Woman to Sue Thai Government For Ruining Her Life With a False HIV Diagnosis

A 20-year-old Thai woman is reportedly filing charges against the Thai Ministry of Public Health for wrongly diagnosing her as HIV-positive when she was just 8 years old.

Suthida Saengsumat, whose childhood was allegedly ruined by the wrong findings, is now seeking compensation from the government agency, Daily Mail reports. 

According to Saengsumat, when she was a kid, children and fellow students from her elementary school rejected her due to the condition everybody thought she had.

“I cried alone every night at home. No money could repay what I lost and I would like to tell the doctor,” the housewife from the province of Roi-et was quoted as saying.

She remembered being told that she had HIV 12 years ago, after her school subjected her to a test, reports the Bangkok Post. Her teachers felt that she should be tested because her father had just died of AIDS and her mother had developed a serious allergy.

Despite not being given a second test to verify and confirm the initial result, Saengsumat was given antiretroviral drugs daily. She would later drop out of school after she could no longer tolerate the discrimination she suffered from fellow students. Soon after, she quit school and got married.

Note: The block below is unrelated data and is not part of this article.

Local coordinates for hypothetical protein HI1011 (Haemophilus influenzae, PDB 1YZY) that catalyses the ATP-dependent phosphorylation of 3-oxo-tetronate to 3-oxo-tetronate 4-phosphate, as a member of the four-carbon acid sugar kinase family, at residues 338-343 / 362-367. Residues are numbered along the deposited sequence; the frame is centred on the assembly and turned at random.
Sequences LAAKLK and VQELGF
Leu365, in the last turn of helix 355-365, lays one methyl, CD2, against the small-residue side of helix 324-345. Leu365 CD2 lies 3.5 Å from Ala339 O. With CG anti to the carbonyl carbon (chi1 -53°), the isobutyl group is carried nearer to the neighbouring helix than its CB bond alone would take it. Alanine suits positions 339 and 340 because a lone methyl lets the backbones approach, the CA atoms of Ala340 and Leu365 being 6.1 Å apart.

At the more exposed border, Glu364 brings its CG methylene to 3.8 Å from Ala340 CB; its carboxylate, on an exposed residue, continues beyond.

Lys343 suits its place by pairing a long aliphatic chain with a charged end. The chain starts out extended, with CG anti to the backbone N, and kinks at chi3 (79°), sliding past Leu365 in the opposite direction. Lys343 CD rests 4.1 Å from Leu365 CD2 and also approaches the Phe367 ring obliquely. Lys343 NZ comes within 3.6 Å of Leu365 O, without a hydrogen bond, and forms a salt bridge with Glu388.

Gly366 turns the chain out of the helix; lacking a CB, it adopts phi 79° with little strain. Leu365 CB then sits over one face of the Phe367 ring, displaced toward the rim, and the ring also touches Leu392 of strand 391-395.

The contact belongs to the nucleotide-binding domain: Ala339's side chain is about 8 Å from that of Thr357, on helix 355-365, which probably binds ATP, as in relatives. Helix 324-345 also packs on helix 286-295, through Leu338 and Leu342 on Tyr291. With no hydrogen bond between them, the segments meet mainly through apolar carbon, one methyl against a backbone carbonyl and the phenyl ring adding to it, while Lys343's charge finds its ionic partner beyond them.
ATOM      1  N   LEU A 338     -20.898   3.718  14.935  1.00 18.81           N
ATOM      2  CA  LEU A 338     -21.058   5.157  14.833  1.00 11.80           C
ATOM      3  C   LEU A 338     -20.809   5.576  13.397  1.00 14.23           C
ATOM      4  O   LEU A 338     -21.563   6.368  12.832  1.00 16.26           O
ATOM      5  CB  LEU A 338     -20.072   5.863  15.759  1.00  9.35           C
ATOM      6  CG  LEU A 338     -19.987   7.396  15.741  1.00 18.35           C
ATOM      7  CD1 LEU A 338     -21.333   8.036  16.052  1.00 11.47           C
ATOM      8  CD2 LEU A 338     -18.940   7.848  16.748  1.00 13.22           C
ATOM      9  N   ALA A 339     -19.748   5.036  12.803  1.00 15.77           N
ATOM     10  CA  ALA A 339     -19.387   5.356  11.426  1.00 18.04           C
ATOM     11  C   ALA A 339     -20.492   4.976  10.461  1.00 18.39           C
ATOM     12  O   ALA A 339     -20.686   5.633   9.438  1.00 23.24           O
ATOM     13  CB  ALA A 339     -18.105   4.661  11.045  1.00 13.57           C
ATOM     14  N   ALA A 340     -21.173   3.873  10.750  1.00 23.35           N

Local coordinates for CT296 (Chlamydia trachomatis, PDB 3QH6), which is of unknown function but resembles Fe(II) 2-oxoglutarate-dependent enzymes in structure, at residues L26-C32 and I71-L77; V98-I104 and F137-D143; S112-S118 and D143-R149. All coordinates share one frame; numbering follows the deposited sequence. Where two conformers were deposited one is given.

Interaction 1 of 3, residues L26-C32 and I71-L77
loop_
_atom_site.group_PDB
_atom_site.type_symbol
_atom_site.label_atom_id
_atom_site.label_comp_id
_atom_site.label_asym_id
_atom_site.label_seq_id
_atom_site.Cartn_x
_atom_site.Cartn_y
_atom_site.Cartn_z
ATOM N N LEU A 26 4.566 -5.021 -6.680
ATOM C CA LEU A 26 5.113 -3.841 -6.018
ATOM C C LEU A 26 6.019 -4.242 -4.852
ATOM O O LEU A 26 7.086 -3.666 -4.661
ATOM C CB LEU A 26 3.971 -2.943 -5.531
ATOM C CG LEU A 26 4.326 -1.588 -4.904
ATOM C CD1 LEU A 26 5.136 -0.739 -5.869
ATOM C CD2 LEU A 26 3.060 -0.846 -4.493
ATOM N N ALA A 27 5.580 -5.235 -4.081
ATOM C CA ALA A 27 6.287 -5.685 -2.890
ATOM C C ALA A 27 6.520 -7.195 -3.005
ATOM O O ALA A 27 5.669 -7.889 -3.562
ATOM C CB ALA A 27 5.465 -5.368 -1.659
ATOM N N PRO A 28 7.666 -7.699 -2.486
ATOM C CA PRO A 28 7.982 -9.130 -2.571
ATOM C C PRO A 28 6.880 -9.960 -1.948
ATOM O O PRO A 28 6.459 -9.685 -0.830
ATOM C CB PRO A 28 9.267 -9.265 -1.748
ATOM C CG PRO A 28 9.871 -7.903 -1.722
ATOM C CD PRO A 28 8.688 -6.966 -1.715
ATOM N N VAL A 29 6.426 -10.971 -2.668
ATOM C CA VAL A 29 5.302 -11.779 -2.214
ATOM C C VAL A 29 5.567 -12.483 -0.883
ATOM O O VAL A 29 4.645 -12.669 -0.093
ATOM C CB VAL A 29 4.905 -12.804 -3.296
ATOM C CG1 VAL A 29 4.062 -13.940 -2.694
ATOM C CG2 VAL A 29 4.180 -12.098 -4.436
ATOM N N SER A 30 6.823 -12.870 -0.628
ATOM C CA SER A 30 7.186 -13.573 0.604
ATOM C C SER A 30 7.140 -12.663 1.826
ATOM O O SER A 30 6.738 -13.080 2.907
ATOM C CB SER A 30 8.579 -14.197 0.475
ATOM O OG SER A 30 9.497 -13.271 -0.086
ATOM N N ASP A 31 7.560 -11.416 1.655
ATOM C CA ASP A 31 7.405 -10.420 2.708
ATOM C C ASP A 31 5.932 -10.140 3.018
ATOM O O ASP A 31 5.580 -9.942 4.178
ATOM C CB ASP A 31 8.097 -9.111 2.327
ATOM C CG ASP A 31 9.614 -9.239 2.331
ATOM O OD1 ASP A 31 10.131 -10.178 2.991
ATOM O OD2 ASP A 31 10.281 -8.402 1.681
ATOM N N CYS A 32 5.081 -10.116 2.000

At age 15, Saengsumat got pregnant and gave birth to her first child despite using contraception.

When she tested her baby for HIV, the results came back negative. She then decided to take the test for herself and was shocked to find out that the results showed she did not have the disease. Saengsumat then decided to stop taking her antiretroviral drugs.

To clear all her doubts about her own health, she went again for another test. When the results came back negative once more, Saengsumat was suddenly overwhelmed with feelings.

“My children, from now on you will not have to be embarrassed or hide from others because I do not have Aids,” she told the Bangkok Post.

The report did not disclose the name of the hospital and doctor involved in Saengsumat’s wrong diagnosis.

According to Preeyanant Lorsermwattana, chairwoman of a network of people affected by medical negligence, a growing number of victims in Thailand have suffered the same fate due to medical negligence.

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